OAKLAND -- No one could have predicted the time of this game, or the faces that helped it end.
But the outcome? Well, it was almost all too expected.
Because in Oakland, where the first-place A's have won 21 of 26 -- and 108 of 168 since this exact day last year -- they're running out of ways to surprise.
So the fact that they won their 11th consecutive game at the Coliseum by sweeping the Yankees with a 3-2 win in 18 innings after 5 hours and 35 minutes of grueling play Thursday -- against a future Hall of Fame closer in Mariano Rivera -- it really just amounted to yet another typical work day for these unstoppable A's, who are still carrying around the Mary Poppins-size bag of magic they discovered last year.
Nate Freiman wasn't even around for Oakland's 2012 playoff run. He was playing in Double-A San Antonio. Now he's beating up on a Yankees team he rooted against from Fenway Park as a kid.
Fifteen innings since a run had last scored, five since long reliever Jesse Chavez had begun retiring a slew of Yankees, Freiman stepped to the plate with one out and the bases loaded in the bottom of the 18th. John Jaso was on third after he hustled from first on Seth Smith's blooper of a base hit to left field off Preston Claiborne. Smith stood on second, after Rivera intentionally walked Jed Lowrie.
"I saw that situation develop," Freiman said. "I thought that they were going to walk Jed. I don't bat a lot against righties. I haven't had a lot of success against them this year, so I saw it coming, figured that was going to be my at-bat there."
He took a ball. Then he watched for a strike, anything he could elevate in the air for a simple sacrifice fly to put the game to rest. But this game couldn't end like that, not without a dramatic flair. So, instead, he pushed a single to left field, off a broken bat that now rests in his locker as a memento.
"It was his deal, that one he always throws," said Freiman, referring to Rivera's storied cutter. "When he throws it in, it can saw you off a little, and it sawed me off pretty good. I've used that bat for a while, and if it's gonna break, it's a pretty good way for it to go.
"I made sure that one went into my locker. I'm going to hold onto that bat."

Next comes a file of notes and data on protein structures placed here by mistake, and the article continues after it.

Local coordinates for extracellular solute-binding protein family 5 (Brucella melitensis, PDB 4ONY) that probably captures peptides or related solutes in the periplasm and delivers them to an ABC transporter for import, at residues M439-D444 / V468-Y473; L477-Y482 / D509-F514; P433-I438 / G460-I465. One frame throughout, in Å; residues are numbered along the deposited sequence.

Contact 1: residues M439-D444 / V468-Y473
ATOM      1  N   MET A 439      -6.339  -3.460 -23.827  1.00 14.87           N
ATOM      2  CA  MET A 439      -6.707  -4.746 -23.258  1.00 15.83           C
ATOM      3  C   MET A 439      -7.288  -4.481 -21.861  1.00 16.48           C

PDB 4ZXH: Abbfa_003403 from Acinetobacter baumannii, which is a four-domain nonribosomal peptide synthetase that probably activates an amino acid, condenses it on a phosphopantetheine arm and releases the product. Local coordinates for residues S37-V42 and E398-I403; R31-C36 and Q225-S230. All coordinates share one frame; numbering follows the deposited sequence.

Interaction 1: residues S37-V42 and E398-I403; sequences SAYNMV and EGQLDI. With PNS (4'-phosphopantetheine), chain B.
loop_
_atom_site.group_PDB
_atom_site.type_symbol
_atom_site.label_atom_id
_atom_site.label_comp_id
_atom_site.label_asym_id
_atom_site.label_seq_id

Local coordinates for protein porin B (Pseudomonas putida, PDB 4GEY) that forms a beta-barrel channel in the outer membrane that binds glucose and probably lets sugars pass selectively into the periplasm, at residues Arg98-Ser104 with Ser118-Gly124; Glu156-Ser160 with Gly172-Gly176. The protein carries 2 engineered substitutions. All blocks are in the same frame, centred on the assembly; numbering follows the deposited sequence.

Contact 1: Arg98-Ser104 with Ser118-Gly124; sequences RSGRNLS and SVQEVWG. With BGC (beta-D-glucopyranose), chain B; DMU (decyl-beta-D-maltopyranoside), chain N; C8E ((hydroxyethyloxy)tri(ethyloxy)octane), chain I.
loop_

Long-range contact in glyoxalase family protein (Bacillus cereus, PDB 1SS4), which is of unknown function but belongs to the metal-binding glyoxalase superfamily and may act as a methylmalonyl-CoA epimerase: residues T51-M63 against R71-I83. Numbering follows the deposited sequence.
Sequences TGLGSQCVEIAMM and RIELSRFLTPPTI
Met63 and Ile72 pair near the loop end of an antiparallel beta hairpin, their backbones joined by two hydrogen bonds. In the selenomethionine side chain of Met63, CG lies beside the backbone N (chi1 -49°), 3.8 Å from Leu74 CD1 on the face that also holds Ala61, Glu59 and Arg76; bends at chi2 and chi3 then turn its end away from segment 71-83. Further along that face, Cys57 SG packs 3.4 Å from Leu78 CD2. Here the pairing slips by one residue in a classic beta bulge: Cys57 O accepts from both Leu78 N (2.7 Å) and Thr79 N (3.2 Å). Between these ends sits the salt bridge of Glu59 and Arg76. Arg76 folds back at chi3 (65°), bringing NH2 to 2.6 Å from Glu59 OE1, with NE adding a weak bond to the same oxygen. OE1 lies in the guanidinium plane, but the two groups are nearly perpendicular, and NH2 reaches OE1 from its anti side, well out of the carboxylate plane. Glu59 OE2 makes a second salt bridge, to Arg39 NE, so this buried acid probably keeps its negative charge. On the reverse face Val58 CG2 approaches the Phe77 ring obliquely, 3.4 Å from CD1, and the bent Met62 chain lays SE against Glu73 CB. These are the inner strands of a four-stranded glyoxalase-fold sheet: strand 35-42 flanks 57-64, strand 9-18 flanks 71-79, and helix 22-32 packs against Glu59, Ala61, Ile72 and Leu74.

This stuff only happens in dreams, right?
"There are a couple of people that, regardless of the team you root for, you can't really root against -- Derek Jeter, Mariano Rivera," Freiman said. "I've been a Red Sox fan my whole life, and I've always admired the way Rivera's carried himself throughout his career, the professionalism and class. So that was a big thrill."
It was a big relief, too.
The only reason Freiman entered the game in the 16th was because Oakland's iron man, Josh Donaldson, was forced into the trainer's room with a right hamstring cramp. He's day to day, as is Yoenis Cespedes (hamstring) and Coco Crisp, who came into the marathon in the 15th despite dealing with heel pain.
"It had to be a situation where he could get a hit to win the game," manager Bob Melvin said. "He was all for it."
Crisp finished with two hits in as many at-bats, the first nearly finishing off the game an hour before it did end, had left fielder Vernon Wells' perfect throw to catcher Chris Stewart not been so perfect, and had Stewart not responded with a perfect block of a charging Brandon Moss at the plate.
But the game, tied at 2 since the third, continued, and so did folk hero Chavez in dominant fashion, needing 71 pitches in 5 2/3 shutout relief innings to stave off the Yankees.
Before the day started, Chavez was just another body in the A's bullpen who hadn't been used in eight days. It should've turned into nine, considering starter Jarrod Parker allowed just two runs -- on a first-inning homer by Robinson Cano -- in a season-high eight innings. But Yankees righty Hiroki Kuroda also went eight, and he also only gave up two runs.
By the end, following the longest day game in Oakland history, each club had used seven pitchers.
"That last guy they threw," said New York's Mark Teixeira of Chavez, who struck out seven, "he was the best guy we faced all day. That guy is nasty. We didn't do our job, but give them credit as well."
"It's just really phenomenal, because he knows that's it," Melvin said of Chavez. "It's the last line of defense. Our next guy is Tommy Milone. He knows he's going to be out there for a while."
Milone now gets to start Friday, as planned. And Chavez is likely headed back to Triple-A Sacramento, allowing the A's to bring up a fresh arm.
"I knew I was going to be in it for the long haul," Chavez said. "I was going to tell Bob I wanted to go until we scored. I knew we didn't have anyone else. I didn't want to burn one of our starters."
The A's -- who became the first American League team with two games of 18 or more innings in one season since 1971 (Washington and Oakland) -- did just that in their last epic affair, when they outlasted the Angels in 19 innings in April. They lost Brett Anderson to a foot injury after that game, also Crisp and Chris Young to leg injuries. Now they're in danger of being without Donaldson for a few days. Crisp, too.
But a constant array of adversity, and an ability to overcome it time and time again, is what's partly made this team so strong.
And they've yet to be broken.
Jane Lee is a reporter for MLB.com. This story was not subject to the approval of Major League Baseball or its clubs.